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Fissures at the lake
Location of Þingvallavatn in Iceland.
Location of Þingvallavatn in Iceland.
LocationÞingvellir National Park
Coordinates64°11′15″N 21°08′06″W / 64.18750°N 21.13500°W / 64.18750; -21.13500Coordinates: 64°11′15″N 21°08′06″W / 64.18750°N 21.13500°W / 64.18750; -21.13500
Primary outflowsSog
Basin countriesIceland
Surface area84 km2 (32 sq mi)[1]
Average depth34 m (112 ft)[1]
Max. depth114 m (374 ft)[1]
Water volume2.856 km3 (0.685 cu mi)[1]
Residence time11 months[2]

Þingvallavatn (Icelandic pronunciation: ​[ˈθiŋkˌvatlaˌvahtn̥]), anglicised as Thingvallavatn, is a rift valley lake in southwestern Iceland. With a surface of 84 km² it is the second-largest lake in Iceland. Its greatest depth is 114 m. At the northern shore of the lake, at Þingvellir (after which the lake is named), the Alþingi, the national parliament, was founded in the year 930, and held its sessions there until 1799 and still as of today the name Alþingi Íslendinga is carried by the parliament of Iceland.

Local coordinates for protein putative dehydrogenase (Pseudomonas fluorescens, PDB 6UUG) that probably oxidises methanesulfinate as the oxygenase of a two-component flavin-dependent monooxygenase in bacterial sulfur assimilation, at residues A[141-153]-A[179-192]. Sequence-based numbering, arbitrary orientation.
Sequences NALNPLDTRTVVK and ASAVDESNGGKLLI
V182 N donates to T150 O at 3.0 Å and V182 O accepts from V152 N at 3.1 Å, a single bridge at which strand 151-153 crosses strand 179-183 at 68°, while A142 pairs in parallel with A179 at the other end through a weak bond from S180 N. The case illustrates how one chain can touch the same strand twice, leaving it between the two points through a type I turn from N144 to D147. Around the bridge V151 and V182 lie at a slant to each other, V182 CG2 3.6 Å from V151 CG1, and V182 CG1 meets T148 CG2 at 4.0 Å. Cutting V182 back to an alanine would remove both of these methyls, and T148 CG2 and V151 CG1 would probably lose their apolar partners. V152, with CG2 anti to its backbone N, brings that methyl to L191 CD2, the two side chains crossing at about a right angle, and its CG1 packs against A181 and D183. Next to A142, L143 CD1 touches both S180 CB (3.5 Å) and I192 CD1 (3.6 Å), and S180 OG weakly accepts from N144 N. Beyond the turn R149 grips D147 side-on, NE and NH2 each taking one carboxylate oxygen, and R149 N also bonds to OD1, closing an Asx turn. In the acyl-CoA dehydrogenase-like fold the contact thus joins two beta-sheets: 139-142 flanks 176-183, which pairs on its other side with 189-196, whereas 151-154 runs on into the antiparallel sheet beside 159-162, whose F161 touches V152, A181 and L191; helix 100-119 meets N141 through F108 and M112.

The lake lies partially within Þingvellir National Park. The volcanic origin of the islands in the lake is clearly visible. The cracks and faults around it, of which the Almannagjá [ˈalˌmanːaˌcauː] ravine is the largest, is where the Eurasian and North American tectonic plates meet. Silfra fissure is a popular scuba and snorkeling site. The only outflow from lake Þingvallavatn is the river Sog.

One of the noted features of the lake is the presence of four morphs of the Arctic charr.[3]

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Notes and references[edit]


  1. ^ a b c d EÖÞ. "Vísindavefurinn: Hvað er Þingvallavatn djúpt?". Visindavefur.hi.is. Archived from the original on 2012-11-09. Retrieved 2016-04-23.
  2. ^ "Fróðleiksmoli: dvalartími vatns | Fróðleiksmolar | Veðurstofa Íslands" (in Icelandic). Vedur.is. Archived from the original on 2016-05-07. Retrieved 2016-04-23.
  3. ^ Malmquist, H. J., Snorrason, S. S., Skulason, S., Jonsson, B., Sandlund, O. T., & Jonasson, P. M. (1992). Diet differentiation in polymorphic Arctic charr in Thingvallavatn, Iceland. Journal of Animal Ecology, 21–35.

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